The unfolding events in Gaza, Israel, and the West Bank present a complex and deeply concerning situation. The entire area is smaller than the state of Vermont. My experiences in the West Bank, supported by a U.S. Scholar Fulbright award, have given me firsthand insight into the disruptions faced by individuals in these regions. The war may be focused in Gaza, but routine life is also disrupted in the West Bank, impacting the ability to work, attend school, and leave one’s home.
The situation impacts everyone, including civilians and military personnel, each facing unique challenges and potential long-term effects such as PTSD and taps into the generational history of trauma in the region. As a physician, I see the importance of recognizing the human impact on all involved and advocating for health and well-being.
I engage in discussions with family physicians from various backgrounds, including those from the U.K. with experience in Palestine. Our conversations focus on health care in conflict zones and the necessity of a balanced approach that acknowledges the humanity of all affected. We often grapple with the complexities of finding solutions amid deep-rooted issues, emphasizing the health and mental health impacts of such conflicts.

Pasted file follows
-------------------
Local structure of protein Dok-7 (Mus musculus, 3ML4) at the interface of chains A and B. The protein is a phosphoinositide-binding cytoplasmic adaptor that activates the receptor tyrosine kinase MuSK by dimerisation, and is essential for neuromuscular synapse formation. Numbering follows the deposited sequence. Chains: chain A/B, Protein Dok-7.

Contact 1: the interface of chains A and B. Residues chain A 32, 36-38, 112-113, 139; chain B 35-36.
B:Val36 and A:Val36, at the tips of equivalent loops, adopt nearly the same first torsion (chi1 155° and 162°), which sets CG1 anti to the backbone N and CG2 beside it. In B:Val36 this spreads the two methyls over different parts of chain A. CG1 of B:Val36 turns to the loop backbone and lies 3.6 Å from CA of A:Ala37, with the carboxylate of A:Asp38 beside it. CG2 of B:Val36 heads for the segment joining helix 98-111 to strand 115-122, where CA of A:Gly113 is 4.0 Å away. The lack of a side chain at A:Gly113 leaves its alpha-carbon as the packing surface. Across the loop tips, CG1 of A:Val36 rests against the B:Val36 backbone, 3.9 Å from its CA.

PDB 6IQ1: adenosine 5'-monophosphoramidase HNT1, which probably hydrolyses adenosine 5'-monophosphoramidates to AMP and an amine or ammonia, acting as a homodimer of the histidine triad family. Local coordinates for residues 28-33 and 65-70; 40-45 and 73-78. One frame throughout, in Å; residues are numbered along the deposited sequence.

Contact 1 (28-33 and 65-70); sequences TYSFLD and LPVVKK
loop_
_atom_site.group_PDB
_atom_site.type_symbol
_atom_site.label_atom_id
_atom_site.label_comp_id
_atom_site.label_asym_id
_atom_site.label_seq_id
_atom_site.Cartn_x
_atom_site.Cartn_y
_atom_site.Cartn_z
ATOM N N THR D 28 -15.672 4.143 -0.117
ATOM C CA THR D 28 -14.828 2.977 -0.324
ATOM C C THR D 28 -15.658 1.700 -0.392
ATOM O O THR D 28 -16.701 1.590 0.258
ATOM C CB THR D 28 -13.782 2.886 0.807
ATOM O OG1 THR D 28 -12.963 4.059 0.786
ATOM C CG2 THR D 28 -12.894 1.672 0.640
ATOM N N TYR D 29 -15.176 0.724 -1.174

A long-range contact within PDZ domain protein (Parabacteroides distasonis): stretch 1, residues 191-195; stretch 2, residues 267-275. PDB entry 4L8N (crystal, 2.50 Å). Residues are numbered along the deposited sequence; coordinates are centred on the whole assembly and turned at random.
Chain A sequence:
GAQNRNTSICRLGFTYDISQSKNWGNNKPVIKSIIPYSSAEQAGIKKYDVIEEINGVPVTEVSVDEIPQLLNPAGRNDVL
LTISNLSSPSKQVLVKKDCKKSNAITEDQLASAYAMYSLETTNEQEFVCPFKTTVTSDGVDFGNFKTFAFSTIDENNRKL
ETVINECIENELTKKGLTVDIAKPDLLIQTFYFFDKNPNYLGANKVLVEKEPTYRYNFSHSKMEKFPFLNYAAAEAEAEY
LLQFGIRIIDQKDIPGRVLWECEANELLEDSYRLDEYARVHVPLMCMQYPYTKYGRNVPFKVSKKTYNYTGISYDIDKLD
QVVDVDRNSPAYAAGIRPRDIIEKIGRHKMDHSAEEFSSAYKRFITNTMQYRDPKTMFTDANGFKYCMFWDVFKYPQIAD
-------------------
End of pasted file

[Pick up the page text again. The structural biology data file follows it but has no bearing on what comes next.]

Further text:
Bioethicist Matthew Wynia discusses the role of health care professionals in conflict situations, highlighting the ethical imperative to save lives irrespective of circumstances: “Our primary responsibility is to save lives, regardless of the circumstances of injury. In conflict situations, our profession symbolizes the principle that every life is sacred.” This perspective is detailed in an article in JAMA.
The International Physicians for the Prevention of Nuclear War addresses the long-term consequences of war on health, underscoring the significant and lasting impact on physical, mental, and social well-being: “War’s physical, mental, and social health impacts are severe and enduring.” More can be read in their statement.
Karim Khan, the chief prosecutor at the International Criminal Court, draws attention to global human suffering and the common theme of undervaluing human life in crises worldwide: “Human rights emergencies worldwide, from Darfur to Ukraine, and from Afghanistan to Myanmar, share a common theme of undervaluing human life.” His thoughts are further explored in an article in The Guardian.
My U.K. colleagues advocate for a universal perspective in conflict resolution, stressing the importance of transcending individual identities and recognizing shared human values, with health care professionals leading the way in promoting dialogue and understanding: “Conflicts like Gaza’s transcend individual identities. It’s vital to adopt a perspective that recognizes shared human values.” Their call to action is published in the BMJ.